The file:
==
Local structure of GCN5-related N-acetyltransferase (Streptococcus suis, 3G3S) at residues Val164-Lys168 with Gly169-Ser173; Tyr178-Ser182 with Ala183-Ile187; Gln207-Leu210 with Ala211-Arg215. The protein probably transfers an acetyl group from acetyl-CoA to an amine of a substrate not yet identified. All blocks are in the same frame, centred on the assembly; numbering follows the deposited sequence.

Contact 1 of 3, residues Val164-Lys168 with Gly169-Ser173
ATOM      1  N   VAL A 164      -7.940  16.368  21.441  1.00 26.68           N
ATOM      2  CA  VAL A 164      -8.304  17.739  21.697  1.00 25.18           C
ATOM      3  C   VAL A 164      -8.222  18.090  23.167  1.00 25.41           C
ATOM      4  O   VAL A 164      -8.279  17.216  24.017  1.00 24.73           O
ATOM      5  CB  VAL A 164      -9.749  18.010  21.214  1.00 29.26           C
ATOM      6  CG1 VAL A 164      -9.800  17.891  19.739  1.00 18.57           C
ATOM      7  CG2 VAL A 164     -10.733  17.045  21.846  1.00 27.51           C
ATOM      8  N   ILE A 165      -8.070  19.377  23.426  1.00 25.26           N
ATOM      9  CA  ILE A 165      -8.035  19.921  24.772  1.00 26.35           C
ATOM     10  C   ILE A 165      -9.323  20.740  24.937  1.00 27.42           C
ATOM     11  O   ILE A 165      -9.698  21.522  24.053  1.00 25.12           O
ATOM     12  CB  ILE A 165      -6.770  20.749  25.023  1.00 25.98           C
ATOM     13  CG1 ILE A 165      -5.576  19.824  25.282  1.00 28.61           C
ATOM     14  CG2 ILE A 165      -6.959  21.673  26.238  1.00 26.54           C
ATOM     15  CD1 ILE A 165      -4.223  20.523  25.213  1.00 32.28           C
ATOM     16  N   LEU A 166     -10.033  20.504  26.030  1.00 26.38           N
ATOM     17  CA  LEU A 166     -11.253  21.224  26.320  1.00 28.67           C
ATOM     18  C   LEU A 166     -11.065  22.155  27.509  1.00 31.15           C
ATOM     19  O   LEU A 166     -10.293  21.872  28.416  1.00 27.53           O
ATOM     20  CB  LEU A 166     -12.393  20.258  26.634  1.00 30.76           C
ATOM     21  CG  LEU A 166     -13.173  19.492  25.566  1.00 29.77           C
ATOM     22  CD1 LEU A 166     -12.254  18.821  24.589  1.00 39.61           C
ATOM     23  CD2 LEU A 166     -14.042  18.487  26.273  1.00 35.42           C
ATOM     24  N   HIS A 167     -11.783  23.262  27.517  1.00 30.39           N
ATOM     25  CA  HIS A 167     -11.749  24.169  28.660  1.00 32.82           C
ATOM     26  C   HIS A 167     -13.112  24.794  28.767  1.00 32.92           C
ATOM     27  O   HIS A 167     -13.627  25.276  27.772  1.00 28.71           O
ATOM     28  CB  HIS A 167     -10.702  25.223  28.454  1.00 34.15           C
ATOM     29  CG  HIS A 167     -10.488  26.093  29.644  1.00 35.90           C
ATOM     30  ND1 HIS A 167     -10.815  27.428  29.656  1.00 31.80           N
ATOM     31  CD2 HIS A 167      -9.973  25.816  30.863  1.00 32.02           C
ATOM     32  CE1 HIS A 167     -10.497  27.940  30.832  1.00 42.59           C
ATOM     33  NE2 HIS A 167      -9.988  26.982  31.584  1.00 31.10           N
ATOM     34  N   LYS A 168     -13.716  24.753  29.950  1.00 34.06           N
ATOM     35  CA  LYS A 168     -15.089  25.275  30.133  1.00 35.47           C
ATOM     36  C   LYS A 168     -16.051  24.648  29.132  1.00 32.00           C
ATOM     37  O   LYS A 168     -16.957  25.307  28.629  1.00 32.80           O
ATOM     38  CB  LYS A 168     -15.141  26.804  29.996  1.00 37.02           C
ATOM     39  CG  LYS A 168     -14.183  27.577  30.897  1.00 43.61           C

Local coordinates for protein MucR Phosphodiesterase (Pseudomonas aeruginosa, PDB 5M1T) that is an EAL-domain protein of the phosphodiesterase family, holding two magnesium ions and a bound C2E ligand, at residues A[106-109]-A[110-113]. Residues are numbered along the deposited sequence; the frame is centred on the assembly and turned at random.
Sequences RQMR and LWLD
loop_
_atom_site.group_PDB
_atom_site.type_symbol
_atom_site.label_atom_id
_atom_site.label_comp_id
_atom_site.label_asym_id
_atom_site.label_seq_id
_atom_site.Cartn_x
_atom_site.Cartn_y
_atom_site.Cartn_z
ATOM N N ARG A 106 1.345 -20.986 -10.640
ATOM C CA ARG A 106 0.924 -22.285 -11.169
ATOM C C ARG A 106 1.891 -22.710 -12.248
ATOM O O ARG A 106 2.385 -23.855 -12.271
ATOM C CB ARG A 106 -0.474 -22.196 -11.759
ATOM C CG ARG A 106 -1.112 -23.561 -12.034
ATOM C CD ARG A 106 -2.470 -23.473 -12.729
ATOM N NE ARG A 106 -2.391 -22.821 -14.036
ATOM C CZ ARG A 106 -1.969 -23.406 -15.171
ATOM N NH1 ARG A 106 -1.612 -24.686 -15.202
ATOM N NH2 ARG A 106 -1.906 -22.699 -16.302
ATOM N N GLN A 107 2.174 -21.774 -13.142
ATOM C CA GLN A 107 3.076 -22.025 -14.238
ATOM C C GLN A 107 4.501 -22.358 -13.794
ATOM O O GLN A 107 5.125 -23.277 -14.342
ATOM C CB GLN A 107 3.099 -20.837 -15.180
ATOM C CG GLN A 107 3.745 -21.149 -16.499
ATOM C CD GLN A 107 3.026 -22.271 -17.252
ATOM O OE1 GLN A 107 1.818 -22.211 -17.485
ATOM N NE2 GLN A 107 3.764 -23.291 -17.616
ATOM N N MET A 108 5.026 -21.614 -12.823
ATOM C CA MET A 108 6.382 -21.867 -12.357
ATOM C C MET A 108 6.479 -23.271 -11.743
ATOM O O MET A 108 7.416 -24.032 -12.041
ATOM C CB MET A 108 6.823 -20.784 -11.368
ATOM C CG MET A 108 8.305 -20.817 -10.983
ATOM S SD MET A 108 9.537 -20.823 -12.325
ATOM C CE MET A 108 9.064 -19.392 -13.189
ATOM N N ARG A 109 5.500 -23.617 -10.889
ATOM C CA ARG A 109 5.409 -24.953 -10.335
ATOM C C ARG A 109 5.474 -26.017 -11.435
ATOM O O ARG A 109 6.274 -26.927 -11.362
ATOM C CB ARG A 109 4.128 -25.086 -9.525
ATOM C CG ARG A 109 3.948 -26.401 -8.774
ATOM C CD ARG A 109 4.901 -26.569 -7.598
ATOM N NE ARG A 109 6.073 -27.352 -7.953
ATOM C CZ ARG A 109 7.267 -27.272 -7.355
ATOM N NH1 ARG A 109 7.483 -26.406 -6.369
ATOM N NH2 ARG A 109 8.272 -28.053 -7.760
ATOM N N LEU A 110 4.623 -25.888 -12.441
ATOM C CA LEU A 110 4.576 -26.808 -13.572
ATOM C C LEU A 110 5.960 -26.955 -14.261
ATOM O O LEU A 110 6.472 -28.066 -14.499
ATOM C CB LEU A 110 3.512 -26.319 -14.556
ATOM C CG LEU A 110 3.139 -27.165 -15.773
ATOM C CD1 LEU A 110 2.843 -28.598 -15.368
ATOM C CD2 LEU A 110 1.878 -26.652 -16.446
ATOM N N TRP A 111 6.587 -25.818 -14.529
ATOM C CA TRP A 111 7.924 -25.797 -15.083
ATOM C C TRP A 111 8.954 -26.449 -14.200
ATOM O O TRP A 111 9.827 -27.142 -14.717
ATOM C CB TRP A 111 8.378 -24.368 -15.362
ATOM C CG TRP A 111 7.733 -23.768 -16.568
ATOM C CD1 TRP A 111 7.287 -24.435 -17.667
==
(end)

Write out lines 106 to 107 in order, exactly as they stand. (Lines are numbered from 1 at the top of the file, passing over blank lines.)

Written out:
ATOM C CG TRP A 111 7.733 -23.768 -16.568
ATOM C CD1 TRP A 111 7.287 -24.435 -17.667